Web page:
Within several hours after my first dose of cervidil I began experiencing cramps. I was told this was a side effect of the medication. By about 9:00 that night the nurse convinced my husband to go home and told me I had to take a sleeping pill because it would be a couple of days before my baby appeared. By 10:30 my water broke! I called the nurse who told me she thought labor was starting (you think!) but not to call my husband because it would be many more hours. Thank God I didn't listen to her and made my husband come right back! My contractions had become unbearable by the time he got there and dilation was moving right along. A new nurse came on shift who made it clear she hated her job and having to be there in the middle of the night - talk about your supportive birthing experience! She told me I would never get through labor by rolling around and moaning and said I needed a tranquilizer. I don't know if I ever really gave consent as I was pretty out of it from the sleeping pill, but she gave me a shot of something that knocked me out. I would wake up to the pain of the contraction, but all the medication made it impossible for me to speak clearly so it was difficult to get support.
By 2:00 AM I was given an epidural at 5 cm. After that my husband and I slept until I was told it was time to push at 5:00 AM. My wonderful nurse came in yawning loudly and asked my husband to go get her a cup of coffee! She napped on my bed in between telling me to "push." Finally my doctor arrived who told me how to push properly and ordered the nurse to hook me up to a pit drip (she forgot to turn it on so for an hour I pushed in vain). The baby's heart rate was dropping with each contraction and my husband overheard the doctor saying if the baby didn't come in the next 20 minutes I would have a section. Pediatric specialists were called into the room and a vacuum extraction was prepared for. I had an episiotomy and the vacuum sucked Benjamin Michael right out at 7:33 AM on September 1, 1998. He was 5 pounds, 0 ounces.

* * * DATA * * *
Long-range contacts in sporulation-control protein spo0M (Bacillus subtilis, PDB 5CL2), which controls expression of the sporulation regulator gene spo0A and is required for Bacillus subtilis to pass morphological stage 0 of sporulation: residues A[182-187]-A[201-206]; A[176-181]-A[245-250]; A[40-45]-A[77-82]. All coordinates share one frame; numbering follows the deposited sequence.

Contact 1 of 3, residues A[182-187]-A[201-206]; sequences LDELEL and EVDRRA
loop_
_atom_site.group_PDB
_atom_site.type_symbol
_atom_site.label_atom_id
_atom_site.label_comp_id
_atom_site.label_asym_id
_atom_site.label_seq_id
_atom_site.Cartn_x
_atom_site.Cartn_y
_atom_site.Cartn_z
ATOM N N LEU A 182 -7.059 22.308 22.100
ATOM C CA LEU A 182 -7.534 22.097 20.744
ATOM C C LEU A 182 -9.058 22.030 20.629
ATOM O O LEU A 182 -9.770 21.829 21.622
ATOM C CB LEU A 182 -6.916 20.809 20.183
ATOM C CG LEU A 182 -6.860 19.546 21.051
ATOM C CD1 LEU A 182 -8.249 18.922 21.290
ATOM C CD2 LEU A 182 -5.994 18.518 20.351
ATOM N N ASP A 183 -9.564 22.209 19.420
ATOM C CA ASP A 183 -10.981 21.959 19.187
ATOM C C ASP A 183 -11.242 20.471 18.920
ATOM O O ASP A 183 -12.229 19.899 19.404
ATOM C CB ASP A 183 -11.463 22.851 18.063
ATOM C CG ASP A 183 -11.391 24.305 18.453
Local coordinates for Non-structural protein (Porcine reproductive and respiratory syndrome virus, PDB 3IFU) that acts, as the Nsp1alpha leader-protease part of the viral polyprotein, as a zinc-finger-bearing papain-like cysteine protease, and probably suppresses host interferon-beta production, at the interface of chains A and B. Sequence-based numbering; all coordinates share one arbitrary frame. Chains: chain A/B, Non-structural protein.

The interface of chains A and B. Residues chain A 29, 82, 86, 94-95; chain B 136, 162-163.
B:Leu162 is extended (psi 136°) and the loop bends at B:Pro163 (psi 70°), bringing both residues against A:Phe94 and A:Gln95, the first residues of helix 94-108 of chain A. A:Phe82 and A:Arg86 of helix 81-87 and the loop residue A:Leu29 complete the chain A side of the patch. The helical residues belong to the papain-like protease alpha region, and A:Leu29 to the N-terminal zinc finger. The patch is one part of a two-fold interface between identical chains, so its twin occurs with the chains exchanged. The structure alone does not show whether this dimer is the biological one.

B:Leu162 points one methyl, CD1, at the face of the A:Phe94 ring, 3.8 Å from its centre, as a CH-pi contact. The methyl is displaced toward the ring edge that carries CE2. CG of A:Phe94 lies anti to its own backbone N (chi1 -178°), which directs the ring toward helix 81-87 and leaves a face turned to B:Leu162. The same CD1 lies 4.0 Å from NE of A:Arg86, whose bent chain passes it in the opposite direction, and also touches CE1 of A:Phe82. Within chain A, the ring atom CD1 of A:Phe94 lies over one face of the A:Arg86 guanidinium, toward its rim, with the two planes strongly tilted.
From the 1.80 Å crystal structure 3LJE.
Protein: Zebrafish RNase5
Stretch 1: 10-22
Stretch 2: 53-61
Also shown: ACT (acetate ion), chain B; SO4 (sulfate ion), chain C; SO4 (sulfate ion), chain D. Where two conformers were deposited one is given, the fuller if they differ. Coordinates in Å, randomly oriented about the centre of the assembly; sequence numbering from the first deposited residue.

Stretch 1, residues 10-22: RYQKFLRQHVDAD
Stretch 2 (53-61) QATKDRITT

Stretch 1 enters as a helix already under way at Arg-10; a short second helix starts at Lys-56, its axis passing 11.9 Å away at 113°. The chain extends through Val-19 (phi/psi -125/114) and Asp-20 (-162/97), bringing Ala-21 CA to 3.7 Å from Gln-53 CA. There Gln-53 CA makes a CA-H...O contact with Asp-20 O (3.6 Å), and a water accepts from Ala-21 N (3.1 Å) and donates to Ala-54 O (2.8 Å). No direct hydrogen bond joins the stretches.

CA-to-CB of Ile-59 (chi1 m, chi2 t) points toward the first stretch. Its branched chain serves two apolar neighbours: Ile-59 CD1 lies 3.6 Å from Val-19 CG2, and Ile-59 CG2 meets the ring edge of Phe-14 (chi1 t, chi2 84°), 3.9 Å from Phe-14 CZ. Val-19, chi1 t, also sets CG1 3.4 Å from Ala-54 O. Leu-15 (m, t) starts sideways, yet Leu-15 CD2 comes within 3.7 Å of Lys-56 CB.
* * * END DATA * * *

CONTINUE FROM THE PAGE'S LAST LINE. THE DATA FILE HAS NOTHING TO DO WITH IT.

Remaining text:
My blood pressure continued to rise during the next few hours, no doubt from calling relatives and having my mother and sister come in. I was started on a drip of Magnesium Sulfate that would last for 48 hours. During this time I was not allowed to have visitors, breastfeed, or move from my bed. I remained on my left side in bed having little chance to see my precious baby. Every 15 minutes the blood pressure cuff would go off on my arm causing me to have a panic attack about the numbers that would read out. Every four hours my blood was drawn to check my organ functions. By the time I left the hospital my veins had collapsed. I was hallucinating on the drip and kept thinking angels were touching my hair and feet - I think they really may have been. I wanted to see my family and my baby and each blood pressure reading kept me from them.